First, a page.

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Swedes work out the most in all of Europe

Published: 25 Mar 2014 16:42 GMT+01:00

Seven out of ten Swedes reported hitting the gym or engaging in a bit of sport weekly, putting them high-up among their fellow Scandinavians who appear to work out much more than their southern neighbours - 78 percent of polled Bulgarians said they never exercise at all, with the Maltese not far behind at a 64 percent. 

Only 9 percent of Swedes said they never do exercise. 

Quite a few Swedes were dedicated enough to pay money to keep fit. 

"Respondents in Sweden (33 percent) and Denmark (25 percent) are the most likely to be members at a health or fitness centre," the report authors at the official EU statistics bureau summarized. "Generally speaking, citizens in the northern part of the EU are the most physically active."

Some of it appeared to come down to access to activities. European citizens were asked if they agreed with the statement that their neighbourhood offered facilities or clubs that offered sports and exercise opportunities.

Nine out of ten Swedes said they had many opportunities in their area, to be outdone only by the Dutch (95 percent) and the Danes (92 percent). 

Women, however, were less likely to feel that way, which prompted the Eurobarometer researchers to prod the European countries to encourage girls and women to get out more.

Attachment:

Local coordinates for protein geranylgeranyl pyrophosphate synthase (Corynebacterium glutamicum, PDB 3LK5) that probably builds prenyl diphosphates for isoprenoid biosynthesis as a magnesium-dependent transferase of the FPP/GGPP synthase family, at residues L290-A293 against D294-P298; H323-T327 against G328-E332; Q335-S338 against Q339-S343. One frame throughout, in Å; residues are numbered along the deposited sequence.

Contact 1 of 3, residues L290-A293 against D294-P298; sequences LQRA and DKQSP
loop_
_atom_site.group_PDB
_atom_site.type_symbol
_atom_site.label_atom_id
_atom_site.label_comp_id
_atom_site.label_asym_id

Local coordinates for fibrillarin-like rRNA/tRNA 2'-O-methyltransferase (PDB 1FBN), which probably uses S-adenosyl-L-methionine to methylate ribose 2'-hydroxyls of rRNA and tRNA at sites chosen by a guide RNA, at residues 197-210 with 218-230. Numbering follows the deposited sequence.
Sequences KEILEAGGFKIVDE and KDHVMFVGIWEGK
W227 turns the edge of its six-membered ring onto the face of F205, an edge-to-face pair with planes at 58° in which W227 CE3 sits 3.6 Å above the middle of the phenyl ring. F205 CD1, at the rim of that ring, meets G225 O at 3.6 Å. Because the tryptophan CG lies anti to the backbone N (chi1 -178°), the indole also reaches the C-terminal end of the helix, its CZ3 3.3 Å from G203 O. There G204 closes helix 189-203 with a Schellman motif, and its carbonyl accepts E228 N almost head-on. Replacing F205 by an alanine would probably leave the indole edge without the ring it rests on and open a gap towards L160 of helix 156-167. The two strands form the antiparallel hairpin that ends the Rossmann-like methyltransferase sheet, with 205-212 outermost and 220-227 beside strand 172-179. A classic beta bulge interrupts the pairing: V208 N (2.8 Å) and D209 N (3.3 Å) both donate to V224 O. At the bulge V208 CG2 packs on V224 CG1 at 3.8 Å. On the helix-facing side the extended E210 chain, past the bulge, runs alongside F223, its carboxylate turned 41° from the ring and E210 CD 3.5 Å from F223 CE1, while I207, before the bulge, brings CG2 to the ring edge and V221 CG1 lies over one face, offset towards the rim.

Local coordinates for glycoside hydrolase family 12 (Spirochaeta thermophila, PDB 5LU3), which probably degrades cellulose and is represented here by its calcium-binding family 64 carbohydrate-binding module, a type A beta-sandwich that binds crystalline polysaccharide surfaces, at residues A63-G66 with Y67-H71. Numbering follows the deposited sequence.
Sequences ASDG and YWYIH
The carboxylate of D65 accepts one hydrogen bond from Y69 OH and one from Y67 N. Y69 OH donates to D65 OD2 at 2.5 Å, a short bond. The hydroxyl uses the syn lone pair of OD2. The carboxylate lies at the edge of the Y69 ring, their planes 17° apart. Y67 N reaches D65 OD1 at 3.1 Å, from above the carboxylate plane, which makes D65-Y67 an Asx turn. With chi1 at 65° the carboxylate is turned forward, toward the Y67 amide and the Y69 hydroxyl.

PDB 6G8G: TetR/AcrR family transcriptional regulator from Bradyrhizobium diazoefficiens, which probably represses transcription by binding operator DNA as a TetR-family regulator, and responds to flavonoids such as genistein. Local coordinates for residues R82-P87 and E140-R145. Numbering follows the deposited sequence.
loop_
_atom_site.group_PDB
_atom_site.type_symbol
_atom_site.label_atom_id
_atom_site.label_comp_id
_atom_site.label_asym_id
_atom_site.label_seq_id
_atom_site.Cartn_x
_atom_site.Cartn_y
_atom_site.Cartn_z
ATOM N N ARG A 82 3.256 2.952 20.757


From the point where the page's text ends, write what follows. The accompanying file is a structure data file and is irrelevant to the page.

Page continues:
"For instance, women (in particular in the younger age groups) are far less active than their male counterparts, and young women are more likely to feel that local authorities do not do enough for its citizens in relation to offering opportunities for physical activity," they wrote. 
 
"This suggests that women might need more encouragement and support to be more physically active."
 
The question of access also appeared to reveal a north-south divide in Europe. While the Danes, Dutch, and Swedes in vast majority felt access was good, only around half of Bulgarians and Romanians, and even fewer Slovaks and Greeks, agreed with the statement that they had good local work-out options.
 
When it came to being active as a volunteer in sports clubs and actives, the Swedes beat their neighbours by far. One in five say they volunteer - whether it be Zamboni duties at the ice rink or coaching volleyball juniors. The Dutch, Danes, and Irish were runners-up at 18, 18 and 15 percent respectively.

But when volunteering climbed over a six-hours-a-month threshold, the Swedes dropped off the top of the list. Forty-five percent of Dutch volunteers, 40 percent of the Brits and 39 percent of the Belgians put in proper hours when volunteering. 

 

Ann Törnkvist (ann.tornkvist@thelocal.com)

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